07 SES 06 B, Teacher Perceptions
Within a globalised university context, academics have become a highly mobile group and there has been an increase in the cultural diversity present in many faculties and departments, including education. Furthermore, those that draw their workforce from the professions, such as teaching, have experienced a small but not insignificant increase in the number of academics from outside the hegemonic cultural mainstream. In some cases in education these changes signify attempts to diversify the academic population for reasons of social justice, to meet increasing pressures to internationalise the profile of the academic workforce and to bring culturally diverse perspectives to curricula.
In Britain, Europe, Australia and North America there has been a growing interest in the nature of teacher educators as a professional group, their work histories prior to joining academe and their experiences within schools and faculties of education, both as researchers and practitioners (Mayer, Mitchell, Santoro & White, 2011; Murray, Swennen and Shagrir 2008). However, there is very little research that has investigated the professional experiences of academics in the discipline of education who are from minority ethnic and racial groups, despite the increasing international mobility of academics (Maadad 2010; Shaikh 2009; Saltmarsh & Swirski 2010). Little is known about how they experience work in academe, how they draw upon different cultural understandings and practices to shape pedagogical practices and research agendas within the field of education.
The study on which this paper reports will contribute to filling a gap in the literature and will provide empirical evidence from Australia and Britain that will facilitate better understandings of the work of academics from culturally diverse contexts and how they are positioned within academe and particularly, in schools and departments of education.
The research aims to explore the following main concerns:
- What are the professional experiences of culturally diverse teacher educators in Australia and England?
- How does their cultural knowledge inform teacher education curriculum and pedagogy? How does it shape practice and policy within academe?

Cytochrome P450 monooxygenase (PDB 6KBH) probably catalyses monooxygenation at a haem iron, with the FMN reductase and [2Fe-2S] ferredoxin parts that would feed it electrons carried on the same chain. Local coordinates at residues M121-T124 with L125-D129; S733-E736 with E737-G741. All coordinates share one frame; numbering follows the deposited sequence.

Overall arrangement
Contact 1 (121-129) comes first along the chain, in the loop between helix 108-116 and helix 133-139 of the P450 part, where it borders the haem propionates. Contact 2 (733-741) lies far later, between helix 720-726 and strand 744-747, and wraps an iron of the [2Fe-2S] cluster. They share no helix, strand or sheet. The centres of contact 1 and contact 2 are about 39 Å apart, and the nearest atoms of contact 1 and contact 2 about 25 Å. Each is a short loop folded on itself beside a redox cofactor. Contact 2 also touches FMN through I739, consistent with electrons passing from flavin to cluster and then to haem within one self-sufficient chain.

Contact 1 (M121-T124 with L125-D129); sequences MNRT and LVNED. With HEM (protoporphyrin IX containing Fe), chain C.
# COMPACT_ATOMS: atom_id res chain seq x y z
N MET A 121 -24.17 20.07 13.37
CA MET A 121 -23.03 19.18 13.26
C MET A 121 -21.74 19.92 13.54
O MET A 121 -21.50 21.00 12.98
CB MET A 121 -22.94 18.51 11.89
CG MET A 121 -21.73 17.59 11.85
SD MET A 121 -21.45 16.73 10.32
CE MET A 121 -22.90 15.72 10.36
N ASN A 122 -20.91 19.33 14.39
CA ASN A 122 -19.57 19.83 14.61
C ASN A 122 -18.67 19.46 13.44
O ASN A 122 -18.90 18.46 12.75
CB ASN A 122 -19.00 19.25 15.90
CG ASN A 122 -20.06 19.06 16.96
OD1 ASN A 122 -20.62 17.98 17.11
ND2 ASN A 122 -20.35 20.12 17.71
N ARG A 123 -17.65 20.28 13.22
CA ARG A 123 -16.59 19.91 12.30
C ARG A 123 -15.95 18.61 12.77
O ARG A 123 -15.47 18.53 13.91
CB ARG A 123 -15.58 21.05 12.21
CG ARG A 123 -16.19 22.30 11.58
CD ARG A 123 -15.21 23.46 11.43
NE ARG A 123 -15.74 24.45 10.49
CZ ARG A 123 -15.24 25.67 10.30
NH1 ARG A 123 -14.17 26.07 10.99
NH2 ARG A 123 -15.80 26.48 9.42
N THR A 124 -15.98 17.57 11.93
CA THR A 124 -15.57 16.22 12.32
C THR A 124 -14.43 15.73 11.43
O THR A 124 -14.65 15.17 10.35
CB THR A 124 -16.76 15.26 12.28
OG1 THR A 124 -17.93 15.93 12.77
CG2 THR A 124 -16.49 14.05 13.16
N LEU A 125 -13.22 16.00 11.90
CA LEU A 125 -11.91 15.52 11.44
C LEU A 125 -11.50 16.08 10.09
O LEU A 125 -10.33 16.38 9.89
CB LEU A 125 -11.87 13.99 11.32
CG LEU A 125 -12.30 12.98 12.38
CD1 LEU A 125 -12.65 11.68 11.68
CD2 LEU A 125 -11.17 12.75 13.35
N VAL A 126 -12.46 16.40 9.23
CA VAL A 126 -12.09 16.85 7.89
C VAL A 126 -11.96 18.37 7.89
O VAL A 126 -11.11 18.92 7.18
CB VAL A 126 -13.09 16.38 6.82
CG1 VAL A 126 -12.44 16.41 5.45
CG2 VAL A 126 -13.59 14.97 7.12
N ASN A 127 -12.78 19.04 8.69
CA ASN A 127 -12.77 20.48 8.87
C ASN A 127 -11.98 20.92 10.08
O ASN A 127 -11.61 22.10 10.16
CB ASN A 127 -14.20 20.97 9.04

- What is the nature of their career progression?
Drawing on poststructuralist understandings of identity as multifaceted and evolving (Davies 2000; Reay 2001; Watson 2006), we consider the ways in which ethnic and racialised identities evolve and intersect in complex, and sometimes contradictory ways, to constitute ‘the academic self’. We consider the implications of this on the work of culturally diverse faculty.
Davies, B. 2000. Eclipsing the constitutive power of discourse: The writing of Janette Turner Hospital. In Working the ruins, feminist poststructural theory and methods in education, eds. E. St. Pierre and W. Pillow, 179-222. London: Routledge. Mayer, D., Mitchell, J., Santoro, N. and White, S. (2011) Teacher educators and ‘accidental’ careers in academe: an Australian perspective, Journal of Education for Teaching, 37:3, 247-260. Murray, J., A. Swennen, and L. Shagrir. 2008. Understanding teacher educators’ work and identities. In Becoming a teacher educator, eds. A. Swennen and M. Klink, 29–43. Dordrecht: Springer. Maadad, N. (2010) Cultural Experiences in the workplace of International Academic Staff in a South Australian university. Paper from The 2nd International Conference on Entrepreneurship, Kuala Lumpur-Malaysia 11-12 Oct. Saltmarsh, S. & Swirski, T (2010). ‘Pawns and prawns’: international academics’ observations on their transition to working in an Australian university, Journal of Higher Education Policy and Management, 32(3), 291-301 Shaikh, S.A. (2009). A survey of migration of academics in higher education and their impact on host institutions. Reflecting Education, 5(1), 16-30. Watson, C. 2006. Narratives of practice and the construction of identity in teaching. Teachers and Teaching: Theory and Practice 12, no. 5: 509–526.
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